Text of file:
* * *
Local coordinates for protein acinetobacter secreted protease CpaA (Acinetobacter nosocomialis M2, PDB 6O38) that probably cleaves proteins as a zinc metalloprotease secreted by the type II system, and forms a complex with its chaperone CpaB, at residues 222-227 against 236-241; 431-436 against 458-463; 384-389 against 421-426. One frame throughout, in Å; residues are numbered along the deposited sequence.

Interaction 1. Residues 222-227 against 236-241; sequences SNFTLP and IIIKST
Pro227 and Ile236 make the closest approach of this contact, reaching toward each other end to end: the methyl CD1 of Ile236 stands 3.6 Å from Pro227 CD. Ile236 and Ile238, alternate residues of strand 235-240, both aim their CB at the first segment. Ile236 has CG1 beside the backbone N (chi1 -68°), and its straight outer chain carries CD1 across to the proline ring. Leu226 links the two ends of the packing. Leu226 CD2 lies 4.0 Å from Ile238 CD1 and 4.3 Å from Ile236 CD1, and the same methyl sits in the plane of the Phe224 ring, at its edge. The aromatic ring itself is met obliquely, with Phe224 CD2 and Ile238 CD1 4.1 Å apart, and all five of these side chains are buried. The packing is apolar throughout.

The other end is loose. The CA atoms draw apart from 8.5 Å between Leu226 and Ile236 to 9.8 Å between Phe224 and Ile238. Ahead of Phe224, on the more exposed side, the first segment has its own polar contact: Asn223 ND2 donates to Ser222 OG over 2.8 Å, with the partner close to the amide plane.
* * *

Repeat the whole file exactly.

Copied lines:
Local coordinates for protein acinetobacter secreted protease CpaA (Acinetobacter nosocomialis M2, PDB 6O38) that probably cleaves proteins as a zinc metalloprotease secreted by the type II system, and forms a complex with its chaperone CpaB, at residues 222-227 against 236-241; 431-436 against 458-463; 384-389 against 421-426. One frame throughout, in Å; residues are numbered along the deposited sequence.

Interaction 1. Residues 222-227 against 236-241; sequences SNFTLP and IIIKST
Pro227 and Ile236 make the closest approach of this contact, reaching toward each other end to end: the methyl CD1 of Ile236 stands 3.6 Å from Pro227 CD. Ile236 and Ile238, alternate residues of strand 235-240, both aim their CB at the first segment. Ile236 has CG1 beside the backbone N (chi1 -68°), and its straight outer chain carries CD1 across to the proline ring. Leu226 links the two ends of the packing. Leu226 CD2 lies 4.0 Å from Ile238 CD1 and 4.3 Å from Ile236 CD1, and the same methyl sits in the plane of the Phe224 ring, at its edge. The aromatic ring itself is met obliquely, with Phe224 CD2 and Ile238 CD1 4.1 Å apart, and all five of these side chains are buried. The packing is apolar throughout.

The other end is loose. The CA atoms draw apart from 8.5 Å between Leu226 and Ile236 to 9.8 Å between Phe224 and Ile238. Ahead of Phe224, on the more exposed side, the first segment has its own polar contact: Asn223 ND2 donates to Ser222 OG over 2.8 Å, with the partner close to the amide plane.